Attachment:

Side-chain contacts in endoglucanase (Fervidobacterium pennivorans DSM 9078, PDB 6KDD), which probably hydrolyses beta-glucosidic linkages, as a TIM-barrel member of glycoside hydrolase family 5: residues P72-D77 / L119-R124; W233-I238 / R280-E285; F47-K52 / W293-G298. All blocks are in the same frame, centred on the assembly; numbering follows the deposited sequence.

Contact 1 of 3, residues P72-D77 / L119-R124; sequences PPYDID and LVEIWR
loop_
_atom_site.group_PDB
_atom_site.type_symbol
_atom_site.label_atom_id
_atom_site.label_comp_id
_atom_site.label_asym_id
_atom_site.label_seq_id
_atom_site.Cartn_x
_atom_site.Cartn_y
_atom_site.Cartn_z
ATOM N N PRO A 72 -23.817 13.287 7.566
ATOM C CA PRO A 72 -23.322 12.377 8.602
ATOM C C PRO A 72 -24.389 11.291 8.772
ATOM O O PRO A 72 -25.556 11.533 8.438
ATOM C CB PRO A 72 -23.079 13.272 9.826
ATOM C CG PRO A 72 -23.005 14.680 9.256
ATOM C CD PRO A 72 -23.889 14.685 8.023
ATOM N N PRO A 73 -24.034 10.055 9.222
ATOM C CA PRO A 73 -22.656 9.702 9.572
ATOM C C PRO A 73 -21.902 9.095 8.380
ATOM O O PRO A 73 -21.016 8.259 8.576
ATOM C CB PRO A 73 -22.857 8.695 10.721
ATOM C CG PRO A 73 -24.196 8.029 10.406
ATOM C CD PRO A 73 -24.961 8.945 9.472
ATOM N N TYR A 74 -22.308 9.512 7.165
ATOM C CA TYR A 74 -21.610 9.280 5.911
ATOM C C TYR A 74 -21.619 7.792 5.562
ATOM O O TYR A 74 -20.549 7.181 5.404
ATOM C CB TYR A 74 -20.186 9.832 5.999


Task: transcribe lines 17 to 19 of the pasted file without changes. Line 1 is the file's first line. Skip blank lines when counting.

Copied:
ATOM C CB PRO A 72 -23.079 13.272 9.826
ATOM C CG PRO A 72 -23.005 14.680 9.256
ATOM C CD PRO A 72 -23.889 14.685 8.023